Nuart Festival transforms Stavanger
Norwegian American Weekly
Historic Stavanger attracts contemporary culture enthusiasts with progressive street art festival
The quaint Norwegian town of Stavanger acts as a cultural hub, attracting visitors with a diverse array of interests. Stavanger is acclaimed for its historical wooden houses, culinary delights, success in the oil and gas industry, cultural museums, high-quality education and research, and more recently—world class street art. In 2008, the region was proudly named the European Capital of Culture for its internationality and cultural diversity.
The Nuart Festival promotes street artists each year for a month-long, citywide art exhibit. Designed to encourage debate on the definition of art, the not-for-profit festival continues to redefine contemporary culture. Nuart “follows the ethos behind the Nu teams desire to provide an annual platform for national and international artists who operate outside of traditional systems,” according to nuartfesival.no.
This year, there are 16 international street artists participating in Stavanger, representing the best of the world’s progressive public artists. These acclaimed artists come from Norway, Italy, Spain, Poland, Iran, the U.S., France, and Portugal. The three Norwegians are Dot Dot Dot, an anonymous stencil artist from Oslo; Strøk (Anders Gjennestad), a sculptor creating surreal visual poetry with shadow; and Martin Whatson, a stencil artist seeking to portray beauty in the ugly.
The festival began on Thursday, September 4, and will continue through October 12. During this month, various sites scattered throughout Stavanger’s city center will evolve into artworks. The Polish artist M-City (Mariusz Waras) launched the first piece of the festival, “Ocean Art.” M-City used 2,150 square feet of an offshore supply vessel as his canvas. “The project was a collaboration between Nuart and the owner Atlantic Offshore and took place in the public space of the harbor this week. Highlighting Stavanger as a leading city within the European street art landscape and as an offshore capital, M-City combined jagged mountain tops and mechanical wheels that link the ship to its base in Western Norway and its foundation on the union between nature and technology,” explains nuartfestival.no.
For the art enthusiast hoping to catch a glimpse of each piece, there is a link to Google Maps available on nuartfestival.no pinpointing each artist’s location. The festival also created its own iPhone app using Geo Street Art that helps viewers locate each artist.
While wandering from site to site, guests to Stavanger are sure to get a good feel for the city center. It is a great way to explore the city and scope out activities and must-sees for the rest of one’s stay.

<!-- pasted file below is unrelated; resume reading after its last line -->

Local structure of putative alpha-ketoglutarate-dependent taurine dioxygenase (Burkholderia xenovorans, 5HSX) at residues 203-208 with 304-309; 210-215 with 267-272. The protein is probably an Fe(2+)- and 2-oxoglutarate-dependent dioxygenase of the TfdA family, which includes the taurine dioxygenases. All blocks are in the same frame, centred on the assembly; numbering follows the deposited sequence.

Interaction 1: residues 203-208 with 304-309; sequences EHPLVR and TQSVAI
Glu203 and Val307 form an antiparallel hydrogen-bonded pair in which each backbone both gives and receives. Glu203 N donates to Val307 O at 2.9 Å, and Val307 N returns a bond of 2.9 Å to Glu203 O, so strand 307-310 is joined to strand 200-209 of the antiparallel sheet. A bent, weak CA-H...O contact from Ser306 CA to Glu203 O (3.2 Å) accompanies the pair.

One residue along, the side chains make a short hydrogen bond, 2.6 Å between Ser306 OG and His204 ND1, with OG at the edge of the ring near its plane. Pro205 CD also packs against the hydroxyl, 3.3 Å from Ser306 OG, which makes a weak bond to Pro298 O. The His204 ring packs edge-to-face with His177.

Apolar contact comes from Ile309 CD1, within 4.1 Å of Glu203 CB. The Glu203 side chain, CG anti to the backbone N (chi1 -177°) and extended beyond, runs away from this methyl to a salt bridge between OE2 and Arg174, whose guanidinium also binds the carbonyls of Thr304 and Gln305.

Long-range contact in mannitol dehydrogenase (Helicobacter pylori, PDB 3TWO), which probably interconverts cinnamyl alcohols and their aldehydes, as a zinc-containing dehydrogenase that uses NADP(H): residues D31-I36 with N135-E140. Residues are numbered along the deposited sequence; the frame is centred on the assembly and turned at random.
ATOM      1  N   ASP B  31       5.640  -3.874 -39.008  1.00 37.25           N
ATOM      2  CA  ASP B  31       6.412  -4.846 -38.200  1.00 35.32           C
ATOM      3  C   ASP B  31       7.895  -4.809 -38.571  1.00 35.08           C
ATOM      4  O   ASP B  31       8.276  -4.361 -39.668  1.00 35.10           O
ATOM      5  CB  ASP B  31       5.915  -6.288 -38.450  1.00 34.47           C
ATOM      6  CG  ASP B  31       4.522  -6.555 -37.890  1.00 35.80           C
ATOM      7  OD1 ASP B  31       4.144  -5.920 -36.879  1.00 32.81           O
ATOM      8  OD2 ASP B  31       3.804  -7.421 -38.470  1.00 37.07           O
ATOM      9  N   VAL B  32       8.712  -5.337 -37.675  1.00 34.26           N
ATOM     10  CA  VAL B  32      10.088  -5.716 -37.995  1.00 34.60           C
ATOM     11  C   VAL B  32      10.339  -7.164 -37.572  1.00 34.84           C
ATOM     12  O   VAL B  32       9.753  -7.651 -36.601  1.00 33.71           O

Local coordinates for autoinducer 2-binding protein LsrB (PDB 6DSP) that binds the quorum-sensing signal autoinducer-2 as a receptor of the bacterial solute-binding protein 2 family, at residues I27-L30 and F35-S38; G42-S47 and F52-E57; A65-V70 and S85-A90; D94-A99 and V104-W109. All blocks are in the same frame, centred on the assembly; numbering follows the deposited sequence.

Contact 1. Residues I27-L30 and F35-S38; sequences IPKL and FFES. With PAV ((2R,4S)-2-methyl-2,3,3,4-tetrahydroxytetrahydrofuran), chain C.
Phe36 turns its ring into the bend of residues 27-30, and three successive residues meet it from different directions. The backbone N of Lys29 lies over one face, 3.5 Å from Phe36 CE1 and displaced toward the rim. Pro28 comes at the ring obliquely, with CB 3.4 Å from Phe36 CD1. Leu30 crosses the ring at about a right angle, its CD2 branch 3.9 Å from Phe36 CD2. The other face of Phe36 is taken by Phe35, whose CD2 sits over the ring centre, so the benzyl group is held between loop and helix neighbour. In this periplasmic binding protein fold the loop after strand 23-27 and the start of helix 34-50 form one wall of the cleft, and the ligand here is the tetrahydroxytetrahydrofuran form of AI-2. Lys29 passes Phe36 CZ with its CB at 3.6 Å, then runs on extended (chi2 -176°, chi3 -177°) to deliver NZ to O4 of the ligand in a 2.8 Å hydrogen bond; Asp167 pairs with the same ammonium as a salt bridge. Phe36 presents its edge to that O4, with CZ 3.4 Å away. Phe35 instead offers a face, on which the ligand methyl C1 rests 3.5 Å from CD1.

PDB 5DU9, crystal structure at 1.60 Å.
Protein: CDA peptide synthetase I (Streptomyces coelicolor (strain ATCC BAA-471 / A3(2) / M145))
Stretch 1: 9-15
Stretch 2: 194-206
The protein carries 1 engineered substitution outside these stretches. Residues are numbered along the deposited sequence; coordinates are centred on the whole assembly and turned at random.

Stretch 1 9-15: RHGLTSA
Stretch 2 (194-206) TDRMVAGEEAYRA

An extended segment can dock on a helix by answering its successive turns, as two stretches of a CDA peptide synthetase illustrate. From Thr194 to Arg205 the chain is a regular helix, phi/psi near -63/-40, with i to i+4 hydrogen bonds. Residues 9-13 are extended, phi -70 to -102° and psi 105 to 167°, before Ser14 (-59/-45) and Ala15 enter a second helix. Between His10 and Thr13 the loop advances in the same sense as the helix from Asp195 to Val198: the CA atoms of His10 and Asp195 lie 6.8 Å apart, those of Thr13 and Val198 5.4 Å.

Where to stay
This year, Scandia Stavanger City is the official hotel for the Nuart Festival. Scandia Stavanger City is somewhat of a cultural site itself, featuring art by Martin Whatson, music by top electronic musicians, and a popular restaurant and bar. This modern hotel opened in April, and is conveniently located right in the city center. The location is ideal for visitors planning to spend their days wandering around Stavanger, as it is within walking distance of the Nuart exhibits, the harbor, restaurants, and shops.
What to eat
Boasting great culinary diversity, Stavanger is gaining prominence as a destination for foodies. You’ll have no trouble finding a delicious meal here. Two of the most popular restaurants in the area include Tango Bar & Kjøkken and Sjøhuset Skagen. Tango is the masterpiece of Norwegian chef Kjartan Skjelde and sits right on the water while Sjøhuset Skagen is located in a historic building in the city center. For a more extensive look at Stavanger’s food, visit in July for the Gladmat festival—Scandinavia’s largest culinary festival.
For tourists wanting to explore even more art—but maybe more traditional works than the Nuart pieces—there’s always the Stavanger Art Museum. This museum features artwork dating from the 1800’s to the present by both international and local artists. Contemporary art enthusiasts should also check out Antony Gormley’s “Broken Column,” a sculpture composed of 23 iron figures placed around Stavanger. Interestingly, each piece of the sculpture resembles the human form and measures 6’ 4” tall. The “Broken Column” scavenger hunt will take you to shops, museums, schools, and even in the water!
If you’re attending Nuart and also share an interest in contemporary music, look for the Numusic Festival. Numusic is Norway’s underground electronic music festival and takes place the same weekend that Nuart begins. 2014 marks the 15th year of this dynamic event.
Tourists will also want to take a walk over to Gamle Stavanger to see the historic white-painted wooden houses dating back hundreds of years. Although this nostalgic part of town may seem a far cry from the wild street art of the Nuart Festival, it similarly represents a moment in the culture of Stavanger. If you’re intrigued by thoughts of historic Stavanger, the Norwegian Canning Museum is just a few steps away, where you can learn about the importance of the canning industry in this region.
For a more extensive look into Stavanger’s past, visit Stavanger Museum of Cultural History. The exhibit, “From Ancient Landscape to Oil Town” explores Stavanger’s history from 1125 to 1995.
From Stavanger, you can visit sandy beaches, take a trip right out of the city to hike, or travel onward to the heart of Fjord Norway. Stavanger has an airport, as well as train and bus access to Norway’s other top tourist destinations. God reise!
This article originally appeared in the Sept. 12, 2014 issue of the Norwegian American Weekly.